Figure 1. A sample of the MM in on a box of side-length .

The main contributions of this article are as follows:

  • in we consider the discrete membrane model on a box of side-length and interpolate it in a continuous way. We show that the process converges to a real-valued process with continuous trajectories and the convergence takes place in the space of continuous functions (see Theorem 2.1). The utility of this type of convergence is that it yields the scaling limit of the discrete maximum exploiting the continuous mapping theorem (Corollary 2.2). While the limiting maximum of the discrete membrane model in was derived by CCHInterfaces, in the problem remains open as far as the authors know (tightness can be derived from ding:roy:ofer). The limit field also turns to be Hölder continuous with exponent less than in and less than in .

    The proof of the above facts is based on two basic steps: tightness and finite dimensional convergence. Tightness depends on the gradient estimates of the discrete Green’s functions which were very recently derived in Mueller:Sch:2017; finite dimensional convergence follows from the convergence of the Green’s function.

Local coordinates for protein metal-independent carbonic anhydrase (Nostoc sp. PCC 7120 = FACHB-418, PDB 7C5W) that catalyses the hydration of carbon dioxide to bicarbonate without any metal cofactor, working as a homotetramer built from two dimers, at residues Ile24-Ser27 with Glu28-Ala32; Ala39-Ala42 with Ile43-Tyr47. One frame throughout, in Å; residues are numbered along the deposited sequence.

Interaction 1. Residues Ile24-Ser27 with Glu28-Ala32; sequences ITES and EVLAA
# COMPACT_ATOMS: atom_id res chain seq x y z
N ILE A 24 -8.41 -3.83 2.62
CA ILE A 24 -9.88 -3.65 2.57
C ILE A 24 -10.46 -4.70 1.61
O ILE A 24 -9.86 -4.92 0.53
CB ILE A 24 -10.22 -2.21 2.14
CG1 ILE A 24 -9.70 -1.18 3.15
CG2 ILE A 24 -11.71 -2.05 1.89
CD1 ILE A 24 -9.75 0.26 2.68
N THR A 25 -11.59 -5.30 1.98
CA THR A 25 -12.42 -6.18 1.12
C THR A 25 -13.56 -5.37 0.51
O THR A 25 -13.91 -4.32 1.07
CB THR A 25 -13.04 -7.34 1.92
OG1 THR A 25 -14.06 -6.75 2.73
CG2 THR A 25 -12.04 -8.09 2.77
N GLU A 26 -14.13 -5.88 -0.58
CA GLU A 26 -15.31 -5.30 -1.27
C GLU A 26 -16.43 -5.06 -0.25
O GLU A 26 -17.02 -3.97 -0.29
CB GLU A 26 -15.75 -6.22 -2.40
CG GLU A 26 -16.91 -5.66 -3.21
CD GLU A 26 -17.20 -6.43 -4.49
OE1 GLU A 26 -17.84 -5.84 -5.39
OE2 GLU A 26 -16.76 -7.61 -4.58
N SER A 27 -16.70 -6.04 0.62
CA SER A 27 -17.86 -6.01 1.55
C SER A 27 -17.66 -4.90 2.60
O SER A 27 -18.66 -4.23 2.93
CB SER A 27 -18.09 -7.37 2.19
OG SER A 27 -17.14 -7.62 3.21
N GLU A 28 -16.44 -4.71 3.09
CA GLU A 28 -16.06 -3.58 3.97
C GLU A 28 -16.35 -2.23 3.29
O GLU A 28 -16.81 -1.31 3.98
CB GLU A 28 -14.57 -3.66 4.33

• In the limiting process on a sufficiently nice domain will be a fractional Gaussian field with Hurst parameter on . The theory of fractional Gaussian fields was surveyed recently in LSSW. The authors there construct the continuum membrane model using characteristic functionals. We take here a bit different route and give a representation using the eigenvalues of the biharmonic operator in the continuum. We remark however that these eigenvalues differ from the square of the Laplacian eigenvalues due to boundary conditions. The GFF theory which is based on (the first order Sobolev space) needs to be replaced by (second order Sobolev space).